This is a college paper written in February 1990. It is a summary of President George Bush’s foreign policy in his first year in office.
When he ran for president in 1988, George Bush ran on his resume. The experience which he cited included the ambassadorship to the United Nations, ambassador to China, CIA director, and vice-president. Those jobs all prepared him for a career in foreign policy. In his first year in office, President Bush did emphasize foreign policy, while primarily entrusting domestic affairs to Chief of Staff John Sununu, Budget Director Richard Darman, and Treasury Secretary Nicholas Brady.
In foreign policy, Bush is more of a day-to-day operator than any president in recent memory, taking only two longtime associates into his confidence on all sensitive matters: Secretary of State Baker and National Security Advisor Brent Scowcroft.
Because he draws fewer people into his inner circle than Reagan, Bush is able to operate and carry out foreign policy with greater secrecy. For example, he kept the talks with China and the Malta summit both secret for months. He set a record for travel in the first year of a presidency.
Though he was active in foreign policy from the start, taking a tour of Asia, and meeting with leaders of several countries, Bush’s first major foreign policy task was the NATO summit in May of 1989. Several things were discussed at the talks such as the common European economy in 1992, the relations with the Soviet Union and the Warsaw Pact, and US military presence in Western Europe. Bush helped resolve a disagreement which occurred about the US military and arms reductions. Many of the leaders were happy with President Bush’s settlement. This incident was a direct result from his experience as vice-president. After Presidents Reagan and Gorbachev signed the INF Treaty in 1987, Bush was sent to NATO to help promote the treaty and gain their acceptance for it.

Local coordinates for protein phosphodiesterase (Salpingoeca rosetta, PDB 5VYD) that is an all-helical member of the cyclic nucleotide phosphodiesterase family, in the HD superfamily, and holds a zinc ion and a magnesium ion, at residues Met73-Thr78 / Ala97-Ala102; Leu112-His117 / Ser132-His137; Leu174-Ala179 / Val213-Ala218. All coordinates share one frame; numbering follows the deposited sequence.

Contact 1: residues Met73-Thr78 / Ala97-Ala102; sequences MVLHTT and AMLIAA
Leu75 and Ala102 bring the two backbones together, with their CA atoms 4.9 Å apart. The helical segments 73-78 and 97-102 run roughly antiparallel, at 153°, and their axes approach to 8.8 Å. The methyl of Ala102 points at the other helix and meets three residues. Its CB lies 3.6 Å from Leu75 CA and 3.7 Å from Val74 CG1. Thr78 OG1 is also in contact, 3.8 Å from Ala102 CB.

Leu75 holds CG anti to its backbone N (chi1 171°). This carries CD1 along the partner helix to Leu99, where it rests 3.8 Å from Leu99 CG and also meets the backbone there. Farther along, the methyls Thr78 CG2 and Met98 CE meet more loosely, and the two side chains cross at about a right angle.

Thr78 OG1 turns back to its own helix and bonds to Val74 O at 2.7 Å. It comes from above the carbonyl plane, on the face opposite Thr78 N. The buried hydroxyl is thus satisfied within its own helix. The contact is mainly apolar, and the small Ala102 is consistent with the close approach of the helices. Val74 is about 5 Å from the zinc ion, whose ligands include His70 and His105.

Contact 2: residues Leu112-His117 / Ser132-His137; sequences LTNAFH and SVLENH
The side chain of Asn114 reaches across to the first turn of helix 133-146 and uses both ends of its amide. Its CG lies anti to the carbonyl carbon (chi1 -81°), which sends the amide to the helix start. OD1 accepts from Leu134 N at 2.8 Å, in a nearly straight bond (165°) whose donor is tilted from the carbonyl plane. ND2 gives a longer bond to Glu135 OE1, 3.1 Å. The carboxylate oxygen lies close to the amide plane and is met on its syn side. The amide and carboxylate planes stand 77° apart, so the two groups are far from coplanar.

At about the same time, the demonstrations in China began to rise. President Bush supported the democratic movement, but stayed clear of it. He did issue warnings to US citizens in China to stay away from Bejing, or possibly to leave China, though there were some problems with US citizens leaving. After the massacre at Tienemen Square, high-level diplomatic ties were cut off. It was later learned, however, that less than 2 months later, Brent Scowcroft did go and meet with officials. The general consensus was that it was an insult to the democratic movement and ignored the repression that occurred earlier that summer. The Administration’s argument was that diplomatic progress needed to be made with the Chinese government, and cutting off all high-level talks would make that impossible.
In the Summer and Fall of 1989, George Bush was essentially handed the end of the Cold War with the fall of the Berlin Wall and the democratization of Eastern Europe. His policy toward those reforms was simply to let it all happen, and try to reward those countries which opened their doors to the West. Most of his encouragement was only moral support.
In early December, President Bush and Soviet President Gorbachev held a summit off the coast of Malta. They held about 8 hours of talks. They made few substantial agreements, but agreed to hold an extensive summit later this year to sign a significant arms reductions treaty. In answering questions after the summit, President Bush said they had discussed a wide range of topics, including ones they disagreed on including Central America and Cuba.
At about this same time, there was a coup attempt in the Philippines to overthrow President Corizon Aquino. The Bush policy was to support the Aquino government by having US military aircraft exercises as a show of support. He also said he would stop all economic aid to the country if the coup succeeded. President Aquino said this was a big factor in holding off the coup, and called President Bush to thank him for it.
In mid-December, President Bush sent troops into Panama. 4 reasons were given for the action: To protect the Panama canal, to protect American lives, to install the freely elected government, and to apprehend Gen. Noriega. Though they didn’t capture Noriega right away, he did eventually surrender. Some argued Bush should have taken advantage of a coup attempt in Panama in October. The Administration said they wouldn’t consider it because they couldn’t identify the people involved in the coup. Nevertheless, the action was applauded by the both Americans and Panamanians, and at home gained substantial bipartisan support.
As he began his 2nd year in office, President Bush enjoyed unusually high approval ratings, many of which were in the wake of this action.